The formal specification of spatial objects and spatial relations is at the core of geographic data exchange and interoperability for geographic information systems (GIS). It is necessary that the representation of such objects and relations comes close to how people use them in their everyday lives, i.e., that these specifications are built upon elements of human spatial cognition. Image schemata have been suggested as highly abstract and structured mental patterns to capture spatial and similar physical as well as metaphorical relations between objects in the experiential world. We assume that image-schematic details for large-scale (geographic) space are potentially different from image-schematic details for small-scale (table-top) space. This paper reviews methods for the formal description of spatial relations, integrates them in a categorical view, and applies the methods arrived at to formally specify image schemata for large-scale (LOCATION, PATH, REGION, and BOUNDARY) as well as small-scale (CONTAINER, SURFACE, and LINK) space. These specifications should provide a foundation for further research on formalizing elements of human spatial cognition for interoperability in GIS.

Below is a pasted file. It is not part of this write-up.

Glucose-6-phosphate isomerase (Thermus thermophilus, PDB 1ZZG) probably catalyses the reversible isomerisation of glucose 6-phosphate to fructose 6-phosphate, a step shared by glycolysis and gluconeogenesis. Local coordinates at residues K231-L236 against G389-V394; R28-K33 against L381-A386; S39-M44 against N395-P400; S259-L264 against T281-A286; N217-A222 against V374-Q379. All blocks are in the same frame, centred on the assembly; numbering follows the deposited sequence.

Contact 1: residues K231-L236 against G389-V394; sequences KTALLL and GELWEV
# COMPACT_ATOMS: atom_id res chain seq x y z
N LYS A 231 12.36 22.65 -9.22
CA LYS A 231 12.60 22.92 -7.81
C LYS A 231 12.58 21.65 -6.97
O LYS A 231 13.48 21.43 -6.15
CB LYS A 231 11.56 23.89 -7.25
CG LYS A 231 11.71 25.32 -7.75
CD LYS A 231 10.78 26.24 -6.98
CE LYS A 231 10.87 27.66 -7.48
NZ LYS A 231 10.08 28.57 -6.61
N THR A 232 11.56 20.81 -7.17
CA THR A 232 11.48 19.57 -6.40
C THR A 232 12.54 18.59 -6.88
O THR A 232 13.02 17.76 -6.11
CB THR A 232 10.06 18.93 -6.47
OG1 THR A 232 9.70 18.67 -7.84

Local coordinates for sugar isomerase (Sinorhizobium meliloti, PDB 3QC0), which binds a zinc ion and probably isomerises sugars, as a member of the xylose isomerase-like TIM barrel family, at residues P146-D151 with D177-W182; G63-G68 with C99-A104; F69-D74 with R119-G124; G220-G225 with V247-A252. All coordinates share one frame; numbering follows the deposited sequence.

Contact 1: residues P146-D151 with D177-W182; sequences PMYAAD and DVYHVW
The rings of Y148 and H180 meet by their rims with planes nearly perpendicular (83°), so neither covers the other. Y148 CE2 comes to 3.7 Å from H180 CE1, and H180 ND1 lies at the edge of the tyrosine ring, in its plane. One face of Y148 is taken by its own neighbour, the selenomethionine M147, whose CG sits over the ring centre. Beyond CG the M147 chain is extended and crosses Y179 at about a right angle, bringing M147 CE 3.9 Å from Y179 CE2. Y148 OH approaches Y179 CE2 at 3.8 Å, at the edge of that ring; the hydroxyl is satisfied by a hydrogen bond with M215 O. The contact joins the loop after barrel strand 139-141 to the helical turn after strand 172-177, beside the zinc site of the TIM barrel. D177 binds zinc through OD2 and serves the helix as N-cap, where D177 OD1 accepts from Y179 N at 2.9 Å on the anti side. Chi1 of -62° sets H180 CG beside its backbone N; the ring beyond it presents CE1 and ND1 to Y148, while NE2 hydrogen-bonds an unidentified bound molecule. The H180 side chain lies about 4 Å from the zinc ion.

Spatial Cognition and Computation – Springer Journals
Published: Sep 30, 2004
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